The midterm election season is upon us, the first since the Supreme Court's January 21 ruling that allows corporations to spend as much as they wish on political advertising -- as long as they disclose their involvement.
It seems to me that corporate disclosure isn't enough. I want an easy way to know who is buying my candidates, my member of Congress, my senators. Sure, I can go to the extremely informative Open Secrets website and find out for myself that, for example, Nancy Pelosi's number one contributor was American Income Life Insurance, while John Boehner's was the American Financial Group.
But after reading this morning how corporations are funding our elected representatives' favorite charities in mutual back-scratching deals, I think it's high time for a more direct approach to disclosure. Even the 27 percent of Americans who don't read books need to know who is buying their politicians.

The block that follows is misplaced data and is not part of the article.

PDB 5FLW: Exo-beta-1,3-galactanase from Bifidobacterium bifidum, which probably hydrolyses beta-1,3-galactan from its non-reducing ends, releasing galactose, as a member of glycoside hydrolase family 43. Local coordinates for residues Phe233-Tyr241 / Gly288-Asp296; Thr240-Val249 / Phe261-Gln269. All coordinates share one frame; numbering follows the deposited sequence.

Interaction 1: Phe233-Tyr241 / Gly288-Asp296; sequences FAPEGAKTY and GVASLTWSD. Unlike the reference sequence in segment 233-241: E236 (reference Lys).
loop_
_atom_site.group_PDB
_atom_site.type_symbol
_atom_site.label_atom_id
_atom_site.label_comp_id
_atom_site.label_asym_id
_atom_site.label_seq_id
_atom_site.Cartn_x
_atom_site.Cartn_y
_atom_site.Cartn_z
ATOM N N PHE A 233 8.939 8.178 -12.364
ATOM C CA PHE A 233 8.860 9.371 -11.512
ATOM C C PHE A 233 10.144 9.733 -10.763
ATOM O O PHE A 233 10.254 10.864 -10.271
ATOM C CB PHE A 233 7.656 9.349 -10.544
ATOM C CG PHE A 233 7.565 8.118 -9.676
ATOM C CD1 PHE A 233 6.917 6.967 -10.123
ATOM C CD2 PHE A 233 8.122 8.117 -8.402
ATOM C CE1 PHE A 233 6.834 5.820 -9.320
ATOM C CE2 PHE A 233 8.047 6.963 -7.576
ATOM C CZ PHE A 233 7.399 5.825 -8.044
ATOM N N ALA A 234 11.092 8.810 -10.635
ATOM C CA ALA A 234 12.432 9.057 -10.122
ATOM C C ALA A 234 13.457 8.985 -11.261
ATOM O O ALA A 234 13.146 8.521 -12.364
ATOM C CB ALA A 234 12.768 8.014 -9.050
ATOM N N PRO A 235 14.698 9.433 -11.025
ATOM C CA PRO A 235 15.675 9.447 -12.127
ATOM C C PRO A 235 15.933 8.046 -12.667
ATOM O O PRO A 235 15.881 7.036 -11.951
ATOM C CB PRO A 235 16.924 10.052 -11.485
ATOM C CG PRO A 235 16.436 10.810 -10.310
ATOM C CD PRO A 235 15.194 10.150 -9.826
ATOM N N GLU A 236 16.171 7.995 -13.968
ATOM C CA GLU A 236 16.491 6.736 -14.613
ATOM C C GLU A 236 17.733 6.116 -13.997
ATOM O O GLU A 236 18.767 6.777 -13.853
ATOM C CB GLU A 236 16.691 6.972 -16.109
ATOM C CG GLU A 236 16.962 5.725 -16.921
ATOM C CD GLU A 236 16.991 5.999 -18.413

So, I propose that we make good use of America's favorite communications medium: the T-shirt.
Let's require every person holding elected office, and every candidate for elected office, to wear a T-shirt at all times listing his or her top three contributing industries. T-shirts should be updated at least every three months.
It may be hard at first for Ms. Pelosi to give up her lovely designer suits, or for Mr. Boehner to abandon his dazzling white shirts and silk ties, but Zazzle offers a wide variety of styles for men and women. The Speaker will be able to choose flattering colors and necklines, and the Minority Leader can continue to wear stark white to highlight his tan.
It's good to know who's buying the ads, but it's even more important to know who's buying the candidates.
LaVonne Neff is an amateur theologian and cook; lover of language and travel; wife, mother, grandmother, godmother, dogmother; perpetual student, constant reader, and Christian contrarian. She blogs at Lively Dust and at The Neff Review.